The rap sheet on Walker County inmate Corey Chaz Warren rivals the Internal Revenue Services tax code, with the detective working the case stating that “this is an unusual case. It is out of the ordinary.”

Warren, whom the LaFayette Police Department recently arrested in a string of approximately 10 crimes, allegedly committed them all in less than 12 hours time.

“The police department is familiar with this suspect,” detective Mullis said.

The LaFayette P.D. should be familiar with Warren, since four years ago, almost to the day, the Messenger reported that they arrested him for similar type offenses.

But Warren was not serving time when these late-night July 29th, early-morning July 30th property crimes occurred.

And, as is often the case in many law enforcement arrests scenarios, these crimes might not have been solved if not for the suspect putting himself at the scene of the crime, unnecessarily, since none of the victims in this crime spree heard or saw anyone during the commission of the crimes — except for one male victim, that is.

Houses, outbuildings, cars, trucks, sheds, utility trailers, back porches, and even a man-cave were all violated in this estimated six-to-seven-hour late-night, early-morning crime spree, according to Det. Mullis.

The targeted properties followed a trajectory that spanned a total of five different drives and streets that connected to one another in one part of the city right off Main Street.

The crimes confounded several neighbors in each location when they awakened to the violation of their properties — and the additional confusion of finding other people’s things littering their own lawns.

One man was missing an Ozark cooler, which ended up in a woman’s yard one street over. Another person was missing fishing poles, which ended up in her neighbor’s yard, along with several other items of hers.

And the neighbor who inherited the fishing poles awakened to find that some of her belongings was at a different neighbor’s home in the same community.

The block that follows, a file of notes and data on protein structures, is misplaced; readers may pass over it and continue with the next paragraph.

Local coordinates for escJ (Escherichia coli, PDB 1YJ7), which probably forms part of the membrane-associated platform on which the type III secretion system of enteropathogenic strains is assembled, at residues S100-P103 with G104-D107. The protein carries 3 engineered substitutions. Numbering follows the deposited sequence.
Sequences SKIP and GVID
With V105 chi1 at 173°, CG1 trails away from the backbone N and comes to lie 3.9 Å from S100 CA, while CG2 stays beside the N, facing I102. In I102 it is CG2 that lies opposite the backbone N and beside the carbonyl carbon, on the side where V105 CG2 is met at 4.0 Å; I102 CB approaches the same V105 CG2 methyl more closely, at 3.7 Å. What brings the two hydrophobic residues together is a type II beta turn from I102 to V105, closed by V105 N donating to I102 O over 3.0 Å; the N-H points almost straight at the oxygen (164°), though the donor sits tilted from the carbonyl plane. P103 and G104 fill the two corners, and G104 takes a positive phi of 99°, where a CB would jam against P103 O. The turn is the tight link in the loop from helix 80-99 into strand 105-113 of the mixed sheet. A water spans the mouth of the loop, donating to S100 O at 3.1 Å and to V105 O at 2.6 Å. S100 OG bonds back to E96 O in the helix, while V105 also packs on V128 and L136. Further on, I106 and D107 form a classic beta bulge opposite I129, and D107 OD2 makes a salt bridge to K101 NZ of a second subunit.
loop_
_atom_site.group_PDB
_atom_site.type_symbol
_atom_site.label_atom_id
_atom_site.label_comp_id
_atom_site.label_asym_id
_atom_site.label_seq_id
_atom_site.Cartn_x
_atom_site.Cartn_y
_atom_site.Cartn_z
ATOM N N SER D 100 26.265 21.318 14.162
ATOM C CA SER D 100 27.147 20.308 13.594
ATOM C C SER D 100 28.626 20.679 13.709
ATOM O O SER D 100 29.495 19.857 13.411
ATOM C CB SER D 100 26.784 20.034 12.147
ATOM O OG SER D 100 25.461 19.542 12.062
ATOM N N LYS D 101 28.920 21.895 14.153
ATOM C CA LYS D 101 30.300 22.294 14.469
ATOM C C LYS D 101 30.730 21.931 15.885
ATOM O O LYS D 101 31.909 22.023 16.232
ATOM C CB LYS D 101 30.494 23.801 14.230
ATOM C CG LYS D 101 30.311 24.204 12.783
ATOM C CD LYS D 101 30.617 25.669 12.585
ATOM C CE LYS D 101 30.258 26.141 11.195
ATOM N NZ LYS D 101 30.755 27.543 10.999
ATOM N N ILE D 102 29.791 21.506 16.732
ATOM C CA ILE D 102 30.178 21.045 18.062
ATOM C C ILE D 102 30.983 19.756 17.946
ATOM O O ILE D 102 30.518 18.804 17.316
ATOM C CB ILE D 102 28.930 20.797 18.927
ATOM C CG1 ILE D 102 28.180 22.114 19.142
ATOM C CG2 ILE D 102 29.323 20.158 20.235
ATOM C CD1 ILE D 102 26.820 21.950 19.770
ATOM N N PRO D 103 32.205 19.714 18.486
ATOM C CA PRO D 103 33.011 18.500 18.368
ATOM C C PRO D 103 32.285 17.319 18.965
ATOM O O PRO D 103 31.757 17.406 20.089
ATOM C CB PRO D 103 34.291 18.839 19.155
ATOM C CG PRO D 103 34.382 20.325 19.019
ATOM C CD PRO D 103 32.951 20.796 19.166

Many of the victims were elderly, who might otherwise have thought they were suffering from memory loss if they had went seeking for a tool, fishing pole, or some other item in the normal course of a day and could not find it. But, the perpetrator in this 10-crimes-or-more case did not leave such a conclusion open to speculation.

Every item taken, with the exception of a select — and costly — few, were all found in another person’s yard within the five road area, according to the police reports, with many being found out in the open, in plain sight, at the property owners’ neighbor’s that neighbor’s front or side yard, so it could not be missed.

This type of theft behavior is often linked to juveniles, and can lead to a slap on the wrist or misdemeanor charges. However, these thefts, which included the theft of a laptop estimated to be worth $900 (and belonging to a technical college), as well as handcuffs and other items removed from the vehicle of an officer-in-training (who lives in LaFayette but is not affiliated with any Walker County or LaFayette law enforcement agency) can net serious time for the suspect if convicted of the charges in the state of Georgia.

Georgia code law, burglary and theft by taking (two of the charges in these 10 reports), are felony offenses.

As of Aug. 2nd, Corey Chaz Warren, 29, has been charged with the following regarding these thefts and property trespass violations:

Seven burglaries; one criminal trespass; three entering automobile or other motor vehicle with intent; and, two theft by taking charges.

Jan Morris is assistant editor for the Catoosa County News in Ringgold, Ga., and the Walker County Messenger in LaFayette, Ga.

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